Google reader is by far the best reader.

  • Look like it’s go back to the old time. When everyone registered their own domain to start with number or alphabet

  • While some of you say it doesn’t matter – I perhaps should have mentioned that while I too have folders – I have some folders with hundreds of feeds in them. I have a folder for each blog I write and folders like the one for ProBlogger have a few hundred feeds.

  • I have switched also in the last month. I have used bloglines and Wizz RSS, only to find frustration. I really like the Google Reader and decided that since I use ton of their other tools why not stick with what I know. It’s ease of use is attractive. I find the slowness occurs only on my apple than my Dell laptop, maybe nothing. I like being able to name my folders and arrange them with the content. I give it a high mark so far above the rest.

  • I find Google Reader the best RSS reader for me.

    Although I do agree with the comment about speed, it does get a little slow at times. But it’s the little nuances like all the cool AJAXy stuff that make it useful, especially as you can instantly tag items by just pressing ‘gt’

  • I’ve created a folder called ‘Aardvark’ which includes all my top-priority blogs – if I’m in a hurry I can keep up with essentials quickly by just reading that folder.

    Agree that GR is slow loading, but the other features make it worth switching.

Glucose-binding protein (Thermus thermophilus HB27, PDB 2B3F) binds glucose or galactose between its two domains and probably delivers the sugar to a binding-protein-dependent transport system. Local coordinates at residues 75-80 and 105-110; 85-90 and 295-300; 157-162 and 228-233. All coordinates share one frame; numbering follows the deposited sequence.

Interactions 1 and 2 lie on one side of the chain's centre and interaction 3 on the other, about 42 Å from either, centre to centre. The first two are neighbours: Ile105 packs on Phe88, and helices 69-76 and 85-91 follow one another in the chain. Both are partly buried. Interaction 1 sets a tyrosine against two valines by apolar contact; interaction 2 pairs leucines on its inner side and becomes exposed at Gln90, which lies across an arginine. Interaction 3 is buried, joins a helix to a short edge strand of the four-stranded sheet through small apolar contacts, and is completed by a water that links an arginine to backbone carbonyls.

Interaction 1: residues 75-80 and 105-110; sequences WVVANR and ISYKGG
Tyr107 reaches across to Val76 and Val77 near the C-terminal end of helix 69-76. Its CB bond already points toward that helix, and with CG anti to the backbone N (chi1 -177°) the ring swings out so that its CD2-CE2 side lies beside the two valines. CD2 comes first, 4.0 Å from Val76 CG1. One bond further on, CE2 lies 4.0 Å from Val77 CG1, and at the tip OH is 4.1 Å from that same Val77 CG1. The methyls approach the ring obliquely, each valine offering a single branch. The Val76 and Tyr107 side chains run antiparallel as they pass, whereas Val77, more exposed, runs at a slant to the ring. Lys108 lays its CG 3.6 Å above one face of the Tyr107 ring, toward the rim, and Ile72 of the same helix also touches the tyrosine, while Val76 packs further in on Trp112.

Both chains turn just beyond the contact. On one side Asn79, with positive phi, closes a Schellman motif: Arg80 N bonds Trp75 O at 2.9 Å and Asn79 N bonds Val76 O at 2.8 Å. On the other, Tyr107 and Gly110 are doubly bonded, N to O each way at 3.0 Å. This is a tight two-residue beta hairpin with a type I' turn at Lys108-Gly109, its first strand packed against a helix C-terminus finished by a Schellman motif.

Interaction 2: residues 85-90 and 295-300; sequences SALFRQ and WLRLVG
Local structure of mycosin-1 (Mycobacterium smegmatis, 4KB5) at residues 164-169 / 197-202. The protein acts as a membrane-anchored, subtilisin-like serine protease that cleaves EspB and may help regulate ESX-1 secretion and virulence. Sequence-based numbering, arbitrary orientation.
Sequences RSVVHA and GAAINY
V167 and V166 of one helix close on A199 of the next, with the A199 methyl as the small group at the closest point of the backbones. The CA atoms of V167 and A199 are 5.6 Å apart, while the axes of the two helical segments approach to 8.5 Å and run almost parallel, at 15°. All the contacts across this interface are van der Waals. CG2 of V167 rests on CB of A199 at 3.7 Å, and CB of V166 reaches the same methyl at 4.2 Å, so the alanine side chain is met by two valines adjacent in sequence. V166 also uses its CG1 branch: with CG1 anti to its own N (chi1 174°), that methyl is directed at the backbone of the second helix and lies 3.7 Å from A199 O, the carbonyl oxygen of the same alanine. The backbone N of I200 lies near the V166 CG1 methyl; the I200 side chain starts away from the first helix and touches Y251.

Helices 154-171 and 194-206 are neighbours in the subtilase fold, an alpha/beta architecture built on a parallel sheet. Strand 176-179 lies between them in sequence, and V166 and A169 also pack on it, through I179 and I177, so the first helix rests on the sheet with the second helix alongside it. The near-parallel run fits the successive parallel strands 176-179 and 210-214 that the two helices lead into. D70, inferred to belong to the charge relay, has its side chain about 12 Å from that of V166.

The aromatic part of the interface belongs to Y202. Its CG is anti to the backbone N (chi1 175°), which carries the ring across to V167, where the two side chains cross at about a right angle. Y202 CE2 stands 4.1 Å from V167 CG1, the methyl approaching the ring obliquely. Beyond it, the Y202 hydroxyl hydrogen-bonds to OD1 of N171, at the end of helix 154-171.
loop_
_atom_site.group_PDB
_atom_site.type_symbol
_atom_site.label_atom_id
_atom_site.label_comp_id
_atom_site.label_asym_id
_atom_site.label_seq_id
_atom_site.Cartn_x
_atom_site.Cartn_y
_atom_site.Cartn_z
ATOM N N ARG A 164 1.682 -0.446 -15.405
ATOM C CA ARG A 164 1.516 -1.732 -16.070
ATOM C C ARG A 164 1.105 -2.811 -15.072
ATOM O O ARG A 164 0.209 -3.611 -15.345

• I prefer to prioritize my “must reads” to the top of my list and the alphabetical thing is my only real frustration with GR. I’ve tried several other web based readers recently and I keep coming back to GR because it is closest to what I want in spite of the ordering issue.

    I’d like to see them develop an AJAX type drag and drop feature along the lines of Netvibes to be able to quickly rearrange my feeds.

  • Jim

    Hey Darren and all….

    Re: A-list.

    It’s a sad and silly thing,
    but in general, your comment about renaming problogger
    has a lot of truth to it.

    Products, services, and people with names
    near the start of the alphabet,
    … all other things being equal….
    will sell a little better than their “wxyz” counterparts.

    I used to own a big retail bookstore in Canada,
    and most people scanned the shelves left-to-right
    and top-to-bottom.

    Jim Van Wyck
    PS…. tall people get higher wages too.

  • I didn’t particularly care for GR. It was a combination of speed and layout that turned me off. I’m using Netvibes and love the drag and drop feature as well as their use of tabs instead of folders. Chris is right about being able to quickly rearrange feeds with Netvibes. At any rate, it works for me for now.

  • I hadn’t heard anything about frustrations with Bloglines. I’m still finding it quite good. What are people’s problems with it?

  • I use Flock (Firefox sibling) and there’s a nice feed reader built right in.

    Anyway, there’s an option to export all of my feeds as an OPML file.

    I then imported this into Google Reader, which also preserves the folders I had the feeds organised with in Flock.

    So what do I now have? All of my news feeds available from anywhere at any time…

  • Jon

    Don’t forget the “_” underscore always tops the heap. “_Problogger Tips” …try that in the YellowPages :)

  • BJ

    I never thought about this until you mentioned it, Darren. Now I’m thinking, shoot, does this mean I’ll have to update more regularly and consistently? :)

    I find that I’m working a LOT faster using Google Reader. I have my settings set to show titles only, and now it takes me a fraction of the time to find relevant posts. I also like the way the main screen shows recently updated feeds when I first open up GR – I’ve caught interesting posts from feeds that I usually don’t have the time to get to because of this.